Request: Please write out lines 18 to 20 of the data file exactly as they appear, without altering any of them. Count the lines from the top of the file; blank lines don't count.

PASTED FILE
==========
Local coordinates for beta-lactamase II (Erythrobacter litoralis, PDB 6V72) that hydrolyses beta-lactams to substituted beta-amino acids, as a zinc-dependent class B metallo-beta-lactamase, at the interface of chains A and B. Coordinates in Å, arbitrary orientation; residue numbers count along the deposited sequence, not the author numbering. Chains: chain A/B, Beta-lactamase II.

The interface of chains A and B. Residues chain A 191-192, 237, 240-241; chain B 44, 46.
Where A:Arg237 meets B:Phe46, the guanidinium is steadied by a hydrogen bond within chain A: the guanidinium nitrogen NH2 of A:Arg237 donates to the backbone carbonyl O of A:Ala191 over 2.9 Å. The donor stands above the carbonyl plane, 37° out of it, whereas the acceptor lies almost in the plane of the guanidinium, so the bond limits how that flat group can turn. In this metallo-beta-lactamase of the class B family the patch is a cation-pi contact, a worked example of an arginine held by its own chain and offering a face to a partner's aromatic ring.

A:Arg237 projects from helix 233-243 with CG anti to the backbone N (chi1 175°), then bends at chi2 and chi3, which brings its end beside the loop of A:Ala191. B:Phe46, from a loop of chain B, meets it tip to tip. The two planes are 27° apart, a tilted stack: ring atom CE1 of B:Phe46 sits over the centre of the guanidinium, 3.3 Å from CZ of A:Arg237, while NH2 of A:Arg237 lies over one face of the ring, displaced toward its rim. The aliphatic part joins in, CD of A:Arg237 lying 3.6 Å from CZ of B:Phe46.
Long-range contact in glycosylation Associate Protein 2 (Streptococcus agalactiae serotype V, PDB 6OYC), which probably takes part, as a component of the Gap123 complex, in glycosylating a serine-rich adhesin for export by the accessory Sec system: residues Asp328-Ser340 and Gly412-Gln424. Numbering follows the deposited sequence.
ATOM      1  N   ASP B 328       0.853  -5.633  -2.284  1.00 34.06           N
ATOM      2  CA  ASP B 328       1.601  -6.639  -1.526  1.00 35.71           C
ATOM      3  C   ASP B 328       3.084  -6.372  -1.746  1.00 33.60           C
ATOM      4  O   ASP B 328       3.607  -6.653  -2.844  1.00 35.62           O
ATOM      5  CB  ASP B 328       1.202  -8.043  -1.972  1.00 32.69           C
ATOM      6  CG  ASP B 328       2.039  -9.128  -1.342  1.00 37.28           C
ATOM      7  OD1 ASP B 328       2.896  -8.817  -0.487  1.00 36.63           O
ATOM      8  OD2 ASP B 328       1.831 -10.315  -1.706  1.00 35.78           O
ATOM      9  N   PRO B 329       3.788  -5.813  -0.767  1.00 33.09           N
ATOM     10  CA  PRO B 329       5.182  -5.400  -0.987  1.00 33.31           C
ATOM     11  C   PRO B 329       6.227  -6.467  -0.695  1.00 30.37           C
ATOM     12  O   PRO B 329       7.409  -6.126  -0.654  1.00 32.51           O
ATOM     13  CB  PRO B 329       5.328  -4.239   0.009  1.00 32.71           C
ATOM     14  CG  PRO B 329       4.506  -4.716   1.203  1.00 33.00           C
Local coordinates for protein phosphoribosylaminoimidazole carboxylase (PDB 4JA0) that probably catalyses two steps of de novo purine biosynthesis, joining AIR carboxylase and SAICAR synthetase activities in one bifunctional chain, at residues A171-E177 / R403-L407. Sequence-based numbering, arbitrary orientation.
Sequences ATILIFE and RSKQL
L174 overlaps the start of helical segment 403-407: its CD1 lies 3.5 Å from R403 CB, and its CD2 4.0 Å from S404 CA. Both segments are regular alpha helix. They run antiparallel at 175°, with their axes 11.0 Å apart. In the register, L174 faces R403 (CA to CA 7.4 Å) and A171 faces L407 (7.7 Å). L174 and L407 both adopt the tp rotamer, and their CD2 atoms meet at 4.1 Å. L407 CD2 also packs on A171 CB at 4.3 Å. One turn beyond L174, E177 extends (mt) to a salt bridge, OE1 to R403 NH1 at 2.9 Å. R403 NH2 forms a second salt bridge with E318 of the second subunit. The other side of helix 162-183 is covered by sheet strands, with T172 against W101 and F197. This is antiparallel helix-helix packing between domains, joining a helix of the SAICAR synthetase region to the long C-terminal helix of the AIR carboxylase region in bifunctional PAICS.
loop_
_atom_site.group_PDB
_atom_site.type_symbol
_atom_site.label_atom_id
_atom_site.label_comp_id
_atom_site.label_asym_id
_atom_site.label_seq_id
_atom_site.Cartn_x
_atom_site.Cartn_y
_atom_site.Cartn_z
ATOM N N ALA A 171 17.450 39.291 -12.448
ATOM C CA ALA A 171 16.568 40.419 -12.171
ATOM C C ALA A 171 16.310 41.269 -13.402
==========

ATOM     13  CB  PRO B 329       5.328  -4.239   0.009  1.00 32.71           C
ATOM     14  CG  PRO B 329       4.506  -4.716   1.203  1.00 33.00           C
Local coordinates for protein phosphoribosylaminoimidazole carboxylase (PDB 4JA0) that probably catalyses two steps of de novo purine biosynthesis, joining AIR carboxylase and SAICAR synthetase activities in one bifunctional chain, at residues A171-E177 / R403-L407. Sequence-based numbering, arbitrary orientation.